Will Apps Let You Say Goodbye to Server-Based Applications?

 

Once armed with a control panel full of document-centric apps, you may be tempted to pull the plug on that expensive, cumbersome server-resident document imaging software. Well, can you? Well, it depends.

As with smartphone apps, MFP-resident apps (MFP is short for multifunction printer) tend to offer more limited functionality than does a full-blown PC- or server-resident application. So if your organization relies on an existing document management or line-of-business application, you’ll want to look for a “connector”: an app that resides on the MFP to capture and route documents to that larger application.

For instance, connectors exist for destinations like:

  • Blackboard Learn
  • DocuWare
  • Evernote
  • Google Drive
  • Hyland Software OnBase
  • Microsoft OneDrive
  • Microsoft SharePoint
  • RightFax
  • Worldox

That said, if your workflow needs are less demanding, you may be able to find an app that delivers all of the functionality you need, without having to spend a lot of money on a more fully featured application.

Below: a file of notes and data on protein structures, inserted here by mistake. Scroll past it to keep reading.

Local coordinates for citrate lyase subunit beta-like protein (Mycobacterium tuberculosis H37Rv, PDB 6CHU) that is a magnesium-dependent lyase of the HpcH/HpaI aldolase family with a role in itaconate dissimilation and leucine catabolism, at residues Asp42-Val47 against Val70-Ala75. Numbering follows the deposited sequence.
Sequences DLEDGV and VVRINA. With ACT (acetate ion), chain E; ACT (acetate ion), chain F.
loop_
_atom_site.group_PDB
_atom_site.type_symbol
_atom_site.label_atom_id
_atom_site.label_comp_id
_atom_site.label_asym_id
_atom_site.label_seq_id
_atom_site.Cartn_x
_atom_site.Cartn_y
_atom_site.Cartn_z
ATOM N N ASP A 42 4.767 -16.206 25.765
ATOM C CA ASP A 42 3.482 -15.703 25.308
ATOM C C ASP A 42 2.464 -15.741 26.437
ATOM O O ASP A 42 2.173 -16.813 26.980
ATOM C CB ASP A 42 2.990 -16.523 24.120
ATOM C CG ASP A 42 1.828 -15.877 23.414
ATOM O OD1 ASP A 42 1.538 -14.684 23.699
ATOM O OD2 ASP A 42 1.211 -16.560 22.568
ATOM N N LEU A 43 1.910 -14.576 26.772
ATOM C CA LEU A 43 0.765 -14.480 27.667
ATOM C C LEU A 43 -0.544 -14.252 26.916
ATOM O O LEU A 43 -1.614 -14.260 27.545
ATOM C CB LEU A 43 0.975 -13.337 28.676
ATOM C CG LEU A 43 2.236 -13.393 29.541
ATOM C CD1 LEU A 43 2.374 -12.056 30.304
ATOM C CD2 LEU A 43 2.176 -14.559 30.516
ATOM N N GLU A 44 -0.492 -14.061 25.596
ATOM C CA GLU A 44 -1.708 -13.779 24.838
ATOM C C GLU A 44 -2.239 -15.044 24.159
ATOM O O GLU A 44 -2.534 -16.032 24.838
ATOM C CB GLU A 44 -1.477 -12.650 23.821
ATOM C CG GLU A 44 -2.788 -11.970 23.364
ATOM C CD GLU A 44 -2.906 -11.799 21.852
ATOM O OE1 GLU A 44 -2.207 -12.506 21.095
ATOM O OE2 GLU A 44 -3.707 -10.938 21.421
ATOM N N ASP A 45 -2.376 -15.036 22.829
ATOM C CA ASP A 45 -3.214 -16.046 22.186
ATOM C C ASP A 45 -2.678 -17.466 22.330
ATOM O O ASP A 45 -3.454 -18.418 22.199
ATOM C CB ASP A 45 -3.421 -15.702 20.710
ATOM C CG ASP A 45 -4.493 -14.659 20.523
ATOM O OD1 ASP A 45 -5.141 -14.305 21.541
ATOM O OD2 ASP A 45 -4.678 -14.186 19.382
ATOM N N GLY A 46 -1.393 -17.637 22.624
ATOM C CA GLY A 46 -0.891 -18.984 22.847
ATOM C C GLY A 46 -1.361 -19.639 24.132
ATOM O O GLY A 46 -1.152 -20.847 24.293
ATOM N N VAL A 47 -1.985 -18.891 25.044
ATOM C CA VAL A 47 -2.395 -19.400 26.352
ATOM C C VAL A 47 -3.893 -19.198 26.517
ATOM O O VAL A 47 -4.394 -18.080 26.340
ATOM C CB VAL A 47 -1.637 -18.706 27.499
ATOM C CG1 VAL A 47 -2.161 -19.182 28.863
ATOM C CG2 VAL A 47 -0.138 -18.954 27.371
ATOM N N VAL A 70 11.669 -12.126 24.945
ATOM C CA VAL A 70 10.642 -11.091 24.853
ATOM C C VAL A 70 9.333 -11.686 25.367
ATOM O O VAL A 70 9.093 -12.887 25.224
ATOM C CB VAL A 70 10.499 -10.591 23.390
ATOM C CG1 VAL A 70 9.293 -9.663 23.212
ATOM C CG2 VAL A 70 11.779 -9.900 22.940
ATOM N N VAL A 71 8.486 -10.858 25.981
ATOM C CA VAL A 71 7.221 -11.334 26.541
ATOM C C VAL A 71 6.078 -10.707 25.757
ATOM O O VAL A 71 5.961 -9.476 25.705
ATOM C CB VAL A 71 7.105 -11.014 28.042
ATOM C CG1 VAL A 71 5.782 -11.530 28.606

Put another way, two or three well-chosen apps may handle only 80% of what a given customer may have on their wish list. But given the lower cost and complexity, some customers may opt for that over a traditional application. MFP apps exist for purposes like:

  • Document storage
  • Template creation and access
  • Custom one-touch scanning
  • MFP usage tracking
  • ID card copy
  • Print job release
  • Document editing
  • Document translating
  • Toner ordering

Summary

In many cases, MFP apps are simply connectors designed to route documents to already existing business software tools—including document management systems and cloud storage sites.

In other instances, MFP apps exist largely on their own to perform a specific functionality. Whether or not these apps can replace full-fledged business software is worthy of investigation, given potential cost savings that can be achieved.